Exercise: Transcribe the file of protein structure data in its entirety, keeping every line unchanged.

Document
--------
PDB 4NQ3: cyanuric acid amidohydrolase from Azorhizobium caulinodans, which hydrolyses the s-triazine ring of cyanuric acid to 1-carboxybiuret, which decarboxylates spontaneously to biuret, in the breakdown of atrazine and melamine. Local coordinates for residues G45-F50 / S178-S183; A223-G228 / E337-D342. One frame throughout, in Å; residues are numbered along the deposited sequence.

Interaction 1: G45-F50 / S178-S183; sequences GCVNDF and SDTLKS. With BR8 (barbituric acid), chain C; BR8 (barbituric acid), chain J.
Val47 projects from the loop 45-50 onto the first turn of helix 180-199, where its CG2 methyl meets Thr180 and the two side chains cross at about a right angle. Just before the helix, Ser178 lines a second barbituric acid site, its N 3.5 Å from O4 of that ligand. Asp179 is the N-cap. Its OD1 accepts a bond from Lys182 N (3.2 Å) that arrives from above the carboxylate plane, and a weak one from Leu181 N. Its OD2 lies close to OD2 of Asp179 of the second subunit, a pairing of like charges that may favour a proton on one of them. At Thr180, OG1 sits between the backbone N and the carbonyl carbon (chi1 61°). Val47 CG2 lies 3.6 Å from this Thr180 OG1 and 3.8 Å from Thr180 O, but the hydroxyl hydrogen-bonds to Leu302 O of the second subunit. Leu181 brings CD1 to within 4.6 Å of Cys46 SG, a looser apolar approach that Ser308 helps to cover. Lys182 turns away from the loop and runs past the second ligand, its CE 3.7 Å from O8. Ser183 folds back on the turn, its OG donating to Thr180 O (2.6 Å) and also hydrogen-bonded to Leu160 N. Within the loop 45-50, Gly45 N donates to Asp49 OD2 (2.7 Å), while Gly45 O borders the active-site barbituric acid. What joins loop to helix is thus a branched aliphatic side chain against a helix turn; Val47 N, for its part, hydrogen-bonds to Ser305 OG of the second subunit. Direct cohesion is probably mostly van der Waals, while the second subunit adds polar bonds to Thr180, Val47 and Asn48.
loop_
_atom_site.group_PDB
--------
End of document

PDB 4NQ3: cyanuric acid amidohydrolase from Azorhizobium caulinodans, which hydrolyses the s-triazine ring of cyanuric acid to 1-carboxybiuret, which decarboxylates spontaneously to biuret, in the breakdown of atrazine and melamine. Local coordinates for residues G45-F50 / S178-S183; A223-G228 / E337-D342. One frame throughout, in Å; residues are numbered along the deposited sequence.

Interaction 1: G45-F50 / S178-S183; sequences GCVNDF and SDTLKS. With BR8 (barbituric acid), chain C; BR8 (barbituric acid), chain J.
Val47 projects from the loop 45-50 onto the first turn of helix 180-199, where its CG2 methyl meets Thr180 and the two side chains cross at about a right angle. Just before the helix, Ser178 lines a second barbituric acid site, its N 3.5 Å from O4 of that ligand. Asp179 is the N-cap. Its OD1 accepts a bond from Lys182 N (3.2 Å) that arrives from above the carboxylate plane, and a weak one from Leu181 N. Its OD2 lies close to OD2 of Asp179 of the second subunit, a pairing of like charges that may favour a proton on one of them. At Thr180, OG1 sits between the backbone N and the carbonyl carbon (chi1 61°). Val47 CG2 lies 3.6 Å from this Thr180 OG1 and 3.8 Å from Thr180 O, but the hydroxyl hydrogen-bonds to Leu302 O of the second subunit. Leu181 brings CD1 to within 4.6 Å of Cys46 SG, a looser apolar approach that Ser308 helps to cover. Lys182 turns away from the loop and runs past the second ligand, its CE 3.7 Å from O8. Ser183 folds back on the turn, its OG donating to Thr180 O (2.6 Å) and also hydrogen-bonded to Leu160 N. Within the loop 45-50, Gly45 N donates to Asp49 OD2 (2.7 Å), while Gly45 O borders the active-site barbituric acid. What joins loop to helix is thus a branched aliphatic side chain against a helix turn; Val47 N, for its part, hydrogen-bonds to Ser305 OG of the second subunit. Direct cohesion is probably mostly van der Waals, while the second subunit adds polar bonds to Thr180, Val47 and Asn48.
loop_
_atom_site.group_PDB